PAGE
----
Social media has done something to people. Yes, it’s connected us and made it possible for families, thousands of miles apart easier for them to stay connected. It has birthed the ability for strangers to help strangers across the globe. It has made things that used to seem insurmountable, possible with the click of a button.
Social media has also made the hurting able to spread their hurt to others. It has provided a megaphone for people that have hateful ideas, and it has given easy access to people that were otherwise fairly well protected. People feel like they personally know their favorite celebrities, producers and writers.
I sometimes go to the place of no return. The comment section, of literally anything on the internet and see things I would’ve never seen 10 years ago. People giving unsolicited advice to people they don’t know because they dared to do something they enjoyed. People hurting other people for the sake of hurting people that they don’t know. People getting upset that something written or shared doesn’t fit their life circumstances exactly.
The last two are probably the most hurtful and harmful. It’s easy to think that people that are on the other end of the keyboard are just mean people. If you’re on the one leaving mean comments, I assume it’s easy to think the people reading it aren’t real people or they’ll know you’re “just joking.”
Here’s the thing, people don’t know. People don’t know what is in the other person’s head when they’re typing out something hateful. People don’t know what’s in the person’s head that is reading the hateful message. I have noticed so many terrible things said on writers’ articles and posts. It’s sad to me because we writers are typically very sensitive people. This is why many of us can write and relate to many. We write so our words can reach someone and help them through a tough time. We write so people know they aren’t alone.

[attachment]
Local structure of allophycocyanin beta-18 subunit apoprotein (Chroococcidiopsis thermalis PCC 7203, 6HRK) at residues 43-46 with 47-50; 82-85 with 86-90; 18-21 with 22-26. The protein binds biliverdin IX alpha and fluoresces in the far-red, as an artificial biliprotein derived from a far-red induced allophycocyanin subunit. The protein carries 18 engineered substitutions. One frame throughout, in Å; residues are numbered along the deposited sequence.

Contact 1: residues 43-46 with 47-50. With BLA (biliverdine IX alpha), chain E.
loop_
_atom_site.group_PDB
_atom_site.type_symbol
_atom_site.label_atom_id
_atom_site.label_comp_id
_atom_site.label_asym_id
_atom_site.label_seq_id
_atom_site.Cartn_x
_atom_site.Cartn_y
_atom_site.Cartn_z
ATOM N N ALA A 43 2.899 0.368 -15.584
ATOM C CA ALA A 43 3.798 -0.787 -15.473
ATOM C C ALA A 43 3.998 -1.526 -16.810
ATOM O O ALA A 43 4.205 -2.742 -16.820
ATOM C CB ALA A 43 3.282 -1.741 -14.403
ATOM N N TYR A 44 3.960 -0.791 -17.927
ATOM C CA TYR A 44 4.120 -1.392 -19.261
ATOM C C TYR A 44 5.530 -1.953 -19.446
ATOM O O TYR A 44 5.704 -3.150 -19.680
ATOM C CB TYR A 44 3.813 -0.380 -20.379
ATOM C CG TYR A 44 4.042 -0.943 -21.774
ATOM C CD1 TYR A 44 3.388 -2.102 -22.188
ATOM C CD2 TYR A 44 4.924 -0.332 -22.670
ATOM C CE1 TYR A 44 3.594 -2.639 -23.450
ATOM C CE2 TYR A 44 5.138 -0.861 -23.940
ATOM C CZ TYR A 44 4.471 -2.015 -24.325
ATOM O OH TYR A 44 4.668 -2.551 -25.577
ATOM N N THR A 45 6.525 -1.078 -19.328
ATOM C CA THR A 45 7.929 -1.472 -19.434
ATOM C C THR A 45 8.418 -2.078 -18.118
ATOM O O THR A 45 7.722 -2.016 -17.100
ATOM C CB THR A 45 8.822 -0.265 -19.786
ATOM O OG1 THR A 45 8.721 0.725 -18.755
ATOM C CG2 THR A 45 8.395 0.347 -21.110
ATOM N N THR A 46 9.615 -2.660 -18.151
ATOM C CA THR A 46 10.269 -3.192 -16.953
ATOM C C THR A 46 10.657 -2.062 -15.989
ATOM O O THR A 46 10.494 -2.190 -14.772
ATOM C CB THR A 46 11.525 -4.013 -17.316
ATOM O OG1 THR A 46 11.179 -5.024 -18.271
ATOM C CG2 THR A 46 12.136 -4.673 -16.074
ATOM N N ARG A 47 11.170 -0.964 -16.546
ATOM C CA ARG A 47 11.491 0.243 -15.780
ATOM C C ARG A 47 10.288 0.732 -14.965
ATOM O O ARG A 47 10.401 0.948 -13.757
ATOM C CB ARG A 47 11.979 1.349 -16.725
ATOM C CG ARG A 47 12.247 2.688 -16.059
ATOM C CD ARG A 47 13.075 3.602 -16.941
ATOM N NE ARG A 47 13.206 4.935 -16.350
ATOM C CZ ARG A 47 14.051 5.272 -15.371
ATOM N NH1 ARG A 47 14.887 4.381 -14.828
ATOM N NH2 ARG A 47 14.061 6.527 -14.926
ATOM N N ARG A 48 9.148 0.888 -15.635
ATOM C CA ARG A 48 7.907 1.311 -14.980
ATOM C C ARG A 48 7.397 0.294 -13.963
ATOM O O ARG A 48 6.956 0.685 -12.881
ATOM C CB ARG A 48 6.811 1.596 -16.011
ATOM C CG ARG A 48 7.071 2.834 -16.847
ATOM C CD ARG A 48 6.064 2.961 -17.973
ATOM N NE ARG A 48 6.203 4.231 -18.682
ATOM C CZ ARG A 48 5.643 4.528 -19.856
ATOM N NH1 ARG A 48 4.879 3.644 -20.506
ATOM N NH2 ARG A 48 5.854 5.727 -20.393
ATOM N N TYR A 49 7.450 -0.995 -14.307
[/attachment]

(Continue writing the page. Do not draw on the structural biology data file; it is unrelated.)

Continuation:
Writers also get a lot of crap because our post or article doesn’t fit everyone. “well you wrote about dads, what about moms?” or “you said teen years were hard, what about the toddler years?” One thing I’ve learned over the years is everything isn’t for everyone. Like jock straps. I’m a woman, I don’t need a jock strap. Does that mean that the maker was purposely excluding me? No. It means they saw a need specifically for men and they created a product to address the need.
Let’s try to remember when we are reading other people’s words, or when we are viewing something, or listening to something that doesn’t fit what we are specifically going through, does not mean that the person is purposely excluding people like you. We are all doing our very best to get through the thing called life, so if you can’t be nice, be kind.
Sometimes kindness is choosing not to say anything at all. Sometimes kindness is pointing out something you did agree with or liked about something. Sometimes kindness is simply giving yourself some time to reflect before commenting or speaking. Sometimes kindness is just walking away.